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Toward better control of colorectal cancer
“There is so much in life we can't control. But here's something we can: colorectal cancer”, said Academy Award winning actress Meryl Streep in the USA's Screen for Life: National Colorectal Cancer Action Campaign. Her comment on colorectal cancer might not be entirely accurate, but it has some merit with regard to prevention of this disease. As discussed in a Seminar by Hermann Brenner and colleagues in today's Lancet, colorectal cancer offers much better opportunities for secondary prevention by early detection and screening than do most other cancers.
Worldwide, colorectal cancer is the third most common cancer and fourth leading cause of death from cancer. Most cases develop slowly over many years from adenoma to carcinoma, and the precursor lesion—adenoma—can be readily detected and removed. Hence, the disease is an ideal target for early detection and prevention by screening. Consistent evidence has shown that colorectal screening reduces colorectal cancer incidence and mortality, and is cost effective. Furthermore, guidelines already endorse several screening strategies, including faecal occult blood tests, flexible sigmoidoscopy, and optical colonoscopy.
Despite the supporting evidence, recommendations, and availability of screening tests, the uptake of screening of colorectal cancer is disappointingly low in most countries, even in developed regions of the world. In England, recent figures stated that among the eligible 60—74-year-old age group only 58% were screened for colorectal cancer. Similarly, in the USA, only about 61% of adults aged 50 years and older get screened for colorectal cancer. The situation in developing countries is even more worrying. By contrast with decreasing trends for the incidence and mortality of colorectal cancer in many developed countries like the USA, the incidence and mortality in several developing countries and in previously low-risk countries, such as China, have continued to increase. This trend is related to their transition towards a so-called westernised lifestyle such as the consumption of high-fat diets and physical inactivity, people's reluctance to participate in cancer screening, and relatively poorer health-care resources.
Several barriers to the uptake of colorectal cancer screening exist. In China, traditional cultural beliefs, such as the perception that both primary and secondary prevention of cancer are threatening to the harmonious state of health and unnecessary, present a substantial obstacle to participation in cancer screening. Worldwide, the unpleasantness and embarrassment of procedures are major concerns, especially for sigmoidoscopy and colonoscopy because of their invasive nature. In terms of patient education, both respected society websites and popular online patient information sites on colorectal cancer are too complex for many lay people to understand, according to a study published in Gastrointestinal Endoscopy by Chenlu Tian and colleagues at the University of Texas Southwestern Medical Center, TX, USA, and they do not address the appropriate risks, concerns of patients, or barriers to screening. Furthermore, huge disparities exist in colorectal cancer testing; there is low uptake in groups with lower socioeconomic status, which could exacerbate existing inequalities in overall colorectal cancer mortality.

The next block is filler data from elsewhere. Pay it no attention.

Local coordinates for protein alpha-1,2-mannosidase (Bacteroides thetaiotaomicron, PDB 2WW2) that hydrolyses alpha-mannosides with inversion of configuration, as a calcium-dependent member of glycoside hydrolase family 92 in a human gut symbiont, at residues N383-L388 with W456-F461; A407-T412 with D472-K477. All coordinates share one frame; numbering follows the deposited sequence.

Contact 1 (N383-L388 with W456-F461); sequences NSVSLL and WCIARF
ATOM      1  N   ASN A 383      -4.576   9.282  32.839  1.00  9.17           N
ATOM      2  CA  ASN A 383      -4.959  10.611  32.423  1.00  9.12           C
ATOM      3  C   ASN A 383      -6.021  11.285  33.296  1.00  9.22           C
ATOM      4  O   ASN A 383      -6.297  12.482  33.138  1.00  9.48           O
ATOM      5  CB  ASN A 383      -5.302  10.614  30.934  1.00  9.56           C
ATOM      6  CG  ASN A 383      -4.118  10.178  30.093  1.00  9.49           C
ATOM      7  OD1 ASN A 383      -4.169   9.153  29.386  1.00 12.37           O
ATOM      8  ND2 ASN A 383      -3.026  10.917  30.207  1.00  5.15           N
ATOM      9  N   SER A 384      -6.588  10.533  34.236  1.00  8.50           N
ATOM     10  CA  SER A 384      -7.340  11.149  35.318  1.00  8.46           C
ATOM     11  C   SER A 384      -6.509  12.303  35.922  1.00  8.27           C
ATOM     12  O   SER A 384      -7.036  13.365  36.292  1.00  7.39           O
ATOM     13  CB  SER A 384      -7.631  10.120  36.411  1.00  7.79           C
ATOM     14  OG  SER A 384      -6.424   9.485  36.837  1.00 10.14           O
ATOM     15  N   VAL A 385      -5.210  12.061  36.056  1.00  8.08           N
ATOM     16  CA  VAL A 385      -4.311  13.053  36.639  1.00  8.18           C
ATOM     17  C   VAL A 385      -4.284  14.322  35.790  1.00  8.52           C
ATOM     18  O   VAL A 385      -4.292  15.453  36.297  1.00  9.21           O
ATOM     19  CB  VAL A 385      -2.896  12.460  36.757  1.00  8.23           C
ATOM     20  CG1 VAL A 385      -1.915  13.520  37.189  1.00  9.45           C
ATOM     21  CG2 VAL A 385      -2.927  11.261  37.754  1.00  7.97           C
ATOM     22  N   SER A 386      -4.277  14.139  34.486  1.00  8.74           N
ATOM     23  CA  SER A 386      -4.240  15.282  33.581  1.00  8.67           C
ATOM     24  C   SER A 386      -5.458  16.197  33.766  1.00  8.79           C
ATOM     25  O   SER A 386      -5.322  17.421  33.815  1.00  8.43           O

How can the uptake of colorectal cancer screening be improved? A variety of innovative methods are discussed in the Seminar. Less invasive approaches such as alternative imaging technologies, as well as non-invasive blood and stool-based screening tests have broadened screening choices. Encouragingly, the analysis of stool DNA to identify tumour-specific changes has become more sensitive and promising against the backdrop of rapid progression in molecular diagnostics of the disease. Secondly, the development of organised screening programmes, involving personal invitations, population monitoring of screening rates, and quality assurance, is emphasised. By contrast with opportunistic screening, which might be offered to people who are being examined for other reasons, organised screening holds the promise of uniformly delivered screening services to all eligible members of a population. Thirdly, screening strategies should take the social determinants of health and the heterogeneous culture of different groups of individuals into consideration.